Royal College of Surgeons in Ireland
Investigation of signalling pathways in high grade glioma in orde.pdf (10.5 MB)

Investigation of signalling pathways in high grade glioma in order to predict responsiveness to tyrosine kinase inhibitors.

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posted on 2019-11-22, 17:46 authored by Rachel K. Howley

High grade gliomas are the most common primary brain tumour in adults and are virtually uniformly fatal. Therapies that target specific pathway proteins, such as tyrosine kinases, are transforming the treatment of many cancer types. Initial studies using tyrosine kinase inhibitors (TKls) in the treatment of high grade glioma demonstrated reduced tumour volumes in certain patient populations (Butowski and Chang, 2005, Mellinghoff et al., 2005). However, subsequent survival studies have been disappointing (De Witt Hamer, 2010). To help clarify the potential role of such agents, it has been suggested that clinical trials should seek to identify subgroups of patients most likely to respond to molecular targeting with TKls.

In this study it is hypothesised that the pathway expression profiles of high grade gliomas may predict response to EGFR I PDGFR pathway blockade with TKls. Specifically, it was determined if EGFR, EGFRvIII, PDGFR c-KIT and c-ABL expression together with PTEN expression and downstream activation of AKT and P70s6K predicted response to EGFR or PDGFR blockade with erlotinib, gefitinib or imatinib. The immunohistochemical (IHC) expression profiles of the EGFR I PDGFR pathway in formalin fixed paraffin embedded sections of high grade gliomas and in primary cultures derived from the same tumours were established. This facilitated the characterisation of changes introduced as a result of in vitro culturing. Next, response to treatment with TKls was determined for each treated primary culture using anti-proliferation toxicity assays. Response was correlated with the above expression profiles and with patient survival data.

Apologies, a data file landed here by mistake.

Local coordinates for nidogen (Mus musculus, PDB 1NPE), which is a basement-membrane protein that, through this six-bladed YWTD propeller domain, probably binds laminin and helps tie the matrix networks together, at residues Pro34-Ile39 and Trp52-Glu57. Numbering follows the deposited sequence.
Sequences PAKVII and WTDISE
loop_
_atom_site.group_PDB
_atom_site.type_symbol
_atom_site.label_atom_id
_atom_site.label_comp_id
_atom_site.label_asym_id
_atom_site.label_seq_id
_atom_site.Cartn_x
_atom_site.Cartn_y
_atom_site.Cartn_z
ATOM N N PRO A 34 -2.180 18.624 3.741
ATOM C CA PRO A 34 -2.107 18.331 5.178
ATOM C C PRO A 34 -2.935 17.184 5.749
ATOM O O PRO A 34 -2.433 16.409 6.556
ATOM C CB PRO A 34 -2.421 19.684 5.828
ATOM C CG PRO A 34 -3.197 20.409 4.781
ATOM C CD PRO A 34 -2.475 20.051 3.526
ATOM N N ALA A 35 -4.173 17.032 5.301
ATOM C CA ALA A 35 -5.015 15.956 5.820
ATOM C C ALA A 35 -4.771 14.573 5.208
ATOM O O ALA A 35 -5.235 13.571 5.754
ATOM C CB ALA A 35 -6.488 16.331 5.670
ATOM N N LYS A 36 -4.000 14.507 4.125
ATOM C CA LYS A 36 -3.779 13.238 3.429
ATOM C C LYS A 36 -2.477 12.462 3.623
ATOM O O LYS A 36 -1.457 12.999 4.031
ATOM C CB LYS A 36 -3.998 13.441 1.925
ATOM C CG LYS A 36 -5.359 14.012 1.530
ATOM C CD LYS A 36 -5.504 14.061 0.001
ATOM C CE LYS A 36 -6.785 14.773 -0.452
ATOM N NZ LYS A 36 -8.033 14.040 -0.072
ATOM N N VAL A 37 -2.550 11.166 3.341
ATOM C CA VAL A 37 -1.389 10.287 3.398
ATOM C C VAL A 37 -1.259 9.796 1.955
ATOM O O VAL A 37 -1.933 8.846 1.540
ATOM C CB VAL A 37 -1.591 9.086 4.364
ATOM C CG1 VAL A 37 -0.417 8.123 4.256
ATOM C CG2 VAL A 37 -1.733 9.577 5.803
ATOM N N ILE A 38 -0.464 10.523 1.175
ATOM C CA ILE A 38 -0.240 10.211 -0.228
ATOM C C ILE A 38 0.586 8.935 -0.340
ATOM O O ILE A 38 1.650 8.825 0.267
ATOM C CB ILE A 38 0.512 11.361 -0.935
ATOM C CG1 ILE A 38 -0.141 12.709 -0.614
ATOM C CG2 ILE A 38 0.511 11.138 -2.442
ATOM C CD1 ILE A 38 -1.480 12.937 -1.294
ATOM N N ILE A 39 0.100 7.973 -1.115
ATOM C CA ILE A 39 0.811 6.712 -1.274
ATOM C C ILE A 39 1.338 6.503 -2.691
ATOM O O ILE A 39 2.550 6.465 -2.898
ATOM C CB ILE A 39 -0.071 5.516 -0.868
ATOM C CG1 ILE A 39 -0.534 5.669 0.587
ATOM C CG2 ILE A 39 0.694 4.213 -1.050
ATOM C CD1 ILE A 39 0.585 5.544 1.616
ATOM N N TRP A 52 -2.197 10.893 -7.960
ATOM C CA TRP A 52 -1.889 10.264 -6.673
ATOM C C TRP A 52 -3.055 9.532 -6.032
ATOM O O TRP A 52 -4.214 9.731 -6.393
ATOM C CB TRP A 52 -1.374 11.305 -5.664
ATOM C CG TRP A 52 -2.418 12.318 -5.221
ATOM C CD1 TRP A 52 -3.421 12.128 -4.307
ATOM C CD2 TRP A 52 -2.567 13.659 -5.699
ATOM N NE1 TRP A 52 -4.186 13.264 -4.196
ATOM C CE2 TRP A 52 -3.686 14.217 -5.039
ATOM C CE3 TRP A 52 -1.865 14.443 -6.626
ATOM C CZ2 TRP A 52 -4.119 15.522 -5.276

Tumour expression profiles showed that no one protein of the EGFR 1 PDGFR pathway significantly influenced overall survival and that diagnostic grade remained the best prognostic indicator of outcome. The EGFR I PDGFR pathway profiles remained stable over time in patients with repeat biopsies. Comparison of pathway profiles between tumour tissue and their derived primary cultures demonstrated the introduction of significant genomic and protein differences as a result of culturing. Increased surface receptor tyrosine kinases were observed with an opposing decrease in activation of the downstream pathway proteins when the cells were grown in vitro. Despite these differences, the overall EGFR I

PDGFR pathway profile of primary cultures retained key signature characteristics reflective of the coordinated pathway disruption observed in high grade gliomas. This verified their use as a biologically representative model of high grade glioma in determining if biomarkers predicting response to tyrosine kinase inhibitors (TKls) could be identified in the EGFR I PDGFR pathway. It became apparent that although some cultured tumours responded to therapy with TKls, this response was not statistically related to the pathway proteins that were evaluated in this study.

EGFR 1 PDGFR in vitro pathway status was a poor predictor of in vitro responsiveness to molecular blockade using the TKls: erlotinib, gefitinib and imatinib. In conclusion the complexity and evasiveness of signalling pathways in high grade gliomas coupled with the possible emergence of alternate, deviant signalling pathways combine to minimise the likelihood that single agent pathway inhibitors will have a significant clinical benefit for glioma patients at this time.


First Supervisor

Dr Michael Farrell

Second Supervisor

Dr Verena Amberger-Murphy


A thesis submitted to the Royal College of Surgeons in Ireland for the degree of Doctor of Philosophy from the National University of Ireland in 2011

Published Citation

Howley R. Investigation of signalling pathways in high grade glioma in order to predict responsiveness to tyrosine kinase inhibitors. [PhD Thesis]. Dublin: Royal College of Surgeons in Ireland; 2011

Degree Name

  • Doctor of Philosophy (PhD)

Date of award


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